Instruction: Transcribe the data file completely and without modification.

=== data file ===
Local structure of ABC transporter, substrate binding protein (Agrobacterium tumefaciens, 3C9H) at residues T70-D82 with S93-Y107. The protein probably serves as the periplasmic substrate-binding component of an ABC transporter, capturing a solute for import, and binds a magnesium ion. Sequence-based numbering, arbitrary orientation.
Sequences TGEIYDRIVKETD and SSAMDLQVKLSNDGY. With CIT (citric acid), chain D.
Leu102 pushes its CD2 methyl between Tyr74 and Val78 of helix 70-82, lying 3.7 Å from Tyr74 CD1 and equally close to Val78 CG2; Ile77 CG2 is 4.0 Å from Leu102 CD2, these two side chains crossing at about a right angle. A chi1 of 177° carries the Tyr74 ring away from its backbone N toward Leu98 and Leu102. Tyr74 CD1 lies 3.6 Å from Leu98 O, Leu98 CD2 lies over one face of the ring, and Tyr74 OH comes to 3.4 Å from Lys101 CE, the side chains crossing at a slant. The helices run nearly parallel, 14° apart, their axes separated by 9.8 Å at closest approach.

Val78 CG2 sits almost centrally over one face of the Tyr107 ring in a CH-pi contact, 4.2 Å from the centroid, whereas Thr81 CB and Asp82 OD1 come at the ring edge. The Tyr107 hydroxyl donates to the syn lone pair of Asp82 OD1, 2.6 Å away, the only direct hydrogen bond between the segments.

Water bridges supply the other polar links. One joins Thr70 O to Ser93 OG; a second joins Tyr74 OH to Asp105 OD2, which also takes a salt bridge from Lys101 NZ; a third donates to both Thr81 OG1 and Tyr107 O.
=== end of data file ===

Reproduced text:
Local structure of ABC transporter, substrate binding protein (Agrobacterium tumefaciens, 3C9H) at residues T70-D82 with S93-Y107. The protein probably serves as the periplasmic substrate-binding component of an ABC transporter, capturing a solute for import, and binds a magnesium ion. Sequence-based numbering, arbitrary orientation.
Sequences TGEIYDRIVKETD and SSAMDLQVKLSNDGY. With CIT (citric acid), chain D.
Leu102 pushes its CD2 methyl between Tyr74 and Val78 of helix 70-82, lying 3.7 Å from Tyr74 CD1 and equally close to Val78 CG2; Ile77 CG2 is 4.0 Å from Leu102 CD2, these two side chains crossing at about a right angle. A chi1 of 177° carries the Tyr74 ring away from its backbone N toward Leu98 and Leu102. Tyr74 CD1 lies 3.6 Å from Leu98 O, Leu98 CD2 lies over one face of the ring, and Tyr74 OH comes to 3.4 Å from Lys101 CE, the side chains crossing at a slant. The helices run nearly parallel, 14° apart, their axes separated by 9.8 Å at closest approach.

Val78 CG2 sits almost centrally over one face of the Tyr107 ring in a CH-pi contact, 4.2 Å from the centroid, whereas Thr81 CB and Asp82 OD1 come at the ring edge. The Tyr107 hydroxyl donates to the syn lone pair of Asp82 OD1, 2.6 Å away, the only direct hydrogen bond between the segments.

Water bridges supply the other polar links. One joins Thr70 O to Ser93 OG; a second joins Tyr74 OH to Asp105 OD2, which also takes a salt bridge from Lys101 NZ; a third donates to both Thr81 OG1 and Tyr107 O.